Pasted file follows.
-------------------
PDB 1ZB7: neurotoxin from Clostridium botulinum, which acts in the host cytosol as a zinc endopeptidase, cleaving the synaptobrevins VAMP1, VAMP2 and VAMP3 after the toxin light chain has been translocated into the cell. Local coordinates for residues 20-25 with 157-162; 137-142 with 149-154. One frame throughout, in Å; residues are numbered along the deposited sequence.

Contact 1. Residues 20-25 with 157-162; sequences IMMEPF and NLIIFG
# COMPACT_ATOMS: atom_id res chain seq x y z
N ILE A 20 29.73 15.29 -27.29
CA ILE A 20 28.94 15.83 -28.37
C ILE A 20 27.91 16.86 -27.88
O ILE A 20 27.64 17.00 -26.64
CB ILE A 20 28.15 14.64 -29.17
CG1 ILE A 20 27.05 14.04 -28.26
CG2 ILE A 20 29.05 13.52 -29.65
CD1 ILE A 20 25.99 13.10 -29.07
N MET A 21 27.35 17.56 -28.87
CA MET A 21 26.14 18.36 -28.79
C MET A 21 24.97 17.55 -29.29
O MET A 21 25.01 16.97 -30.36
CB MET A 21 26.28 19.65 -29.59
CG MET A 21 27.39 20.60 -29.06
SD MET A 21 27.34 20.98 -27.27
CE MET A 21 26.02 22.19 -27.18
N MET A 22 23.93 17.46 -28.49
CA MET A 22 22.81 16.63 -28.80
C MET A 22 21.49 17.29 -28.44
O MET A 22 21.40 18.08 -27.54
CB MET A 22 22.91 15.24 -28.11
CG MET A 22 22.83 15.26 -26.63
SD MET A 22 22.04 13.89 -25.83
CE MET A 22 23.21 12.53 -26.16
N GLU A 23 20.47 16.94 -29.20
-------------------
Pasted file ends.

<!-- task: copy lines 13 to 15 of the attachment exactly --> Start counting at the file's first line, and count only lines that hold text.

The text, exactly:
CA MET A 21 26.14 18.36 -28.79
C MET A 21 24.97 17.55 -29.29
O MET A 21 25.01 16.97 -30.36